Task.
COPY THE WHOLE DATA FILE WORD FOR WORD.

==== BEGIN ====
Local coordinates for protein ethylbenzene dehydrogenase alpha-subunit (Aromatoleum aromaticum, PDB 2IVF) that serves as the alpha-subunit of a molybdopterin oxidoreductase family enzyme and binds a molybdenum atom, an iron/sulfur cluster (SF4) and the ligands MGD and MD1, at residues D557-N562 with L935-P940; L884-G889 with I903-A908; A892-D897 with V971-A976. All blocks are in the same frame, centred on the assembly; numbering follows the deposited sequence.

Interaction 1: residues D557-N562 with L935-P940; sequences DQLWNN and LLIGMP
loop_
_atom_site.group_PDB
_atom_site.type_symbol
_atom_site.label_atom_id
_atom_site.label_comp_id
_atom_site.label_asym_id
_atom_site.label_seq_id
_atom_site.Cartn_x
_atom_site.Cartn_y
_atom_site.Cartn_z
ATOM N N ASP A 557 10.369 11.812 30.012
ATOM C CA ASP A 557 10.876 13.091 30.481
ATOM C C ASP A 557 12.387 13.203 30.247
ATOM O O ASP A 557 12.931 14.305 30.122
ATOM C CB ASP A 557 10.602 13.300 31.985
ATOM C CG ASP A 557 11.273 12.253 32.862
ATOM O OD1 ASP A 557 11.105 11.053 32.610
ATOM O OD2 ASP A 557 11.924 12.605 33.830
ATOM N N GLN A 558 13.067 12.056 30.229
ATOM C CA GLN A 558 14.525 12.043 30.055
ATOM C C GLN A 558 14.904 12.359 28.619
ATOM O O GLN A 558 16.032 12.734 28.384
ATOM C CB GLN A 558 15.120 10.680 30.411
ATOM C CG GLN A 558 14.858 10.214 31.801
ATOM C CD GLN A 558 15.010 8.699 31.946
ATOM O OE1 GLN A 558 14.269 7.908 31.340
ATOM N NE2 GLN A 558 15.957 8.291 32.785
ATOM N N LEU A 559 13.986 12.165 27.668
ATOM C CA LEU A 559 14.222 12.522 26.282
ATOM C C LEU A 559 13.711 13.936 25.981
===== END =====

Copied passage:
Local coordinates for protein ethylbenzene dehydrogenase alpha-subunit (Aromatoleum aromaticum, PDB 2IVF) that serves as the alpha-subunit of a molybdopterin oxidoreductase family enzyme and binds a molybdenum atom, an iron/sulfur cluster (SF4) and the ligands MGD and MD1, at residues D557-N562 with L935-P940; L884-G889 with I903-A908; A892-D897 with V971-A976. All blocks are in the same frame, centred on the assembly; numbering follows the deposited sequence.

Interaction 1: residues D557-N562 with L935-P940; sequences DQLWNN and LLIGMP
loop_
_atom_site.group_PDB
_atom_site.type_symbol
_atom_site.label_atom_id
_atom_site.label_comp_id
_atom_site.label_asym_id
_atom_site.label_seq_id
_atom_site.Cartn_x
_atom_site.Cartn_y
_atom_site.Cartn_z
ATOM N N ASP A 557 10.369 11.812 30.012
ATOM C CA ASP A 557 10.876 13.091 30.481
ATOM C C ASP A 557 12.387 13.203 30.247
ATOM O O ASP A 557 12.931 14.305 30.122
ATOM C CB ASP A 557 10.602 13.300 31.985
ATOM C CG ASP A 557 11.273 12.253 32.862
ATOM O OD1 ASP A 557 11.105 11.053 32.610
ATOM O OD2 ASP A 557 11.924 12.605 33.830
ATOM N N GLN A 558 13.067 12.056 30.229
ATOM C CA GLN A 558 14.525 12.043 30.055
ATOM C C GLN A 558 14.904 12.359 28.619
ATOM O O GLN A 558 16.032 12.734 28.384
ATOM C CB GLN A 558 15.120 10.680 30.411
ATOM C CG GLN A 558 14.858 10.214 31.801
ATOM C CD GLN A 558 15.010 8.699 31.946
ATOM O OE1 GLN A 558 14.269 7.908 31.340
ATOM N NE2 GLN A 558 15.957 8.291 32.785
ATOM N N LEU A 559 13.986 12.165 27.668
ATOM C CA LEU A 559 14.222 12.522 26.282
ATOM C C LEU A 559 13.711 13.936 25.981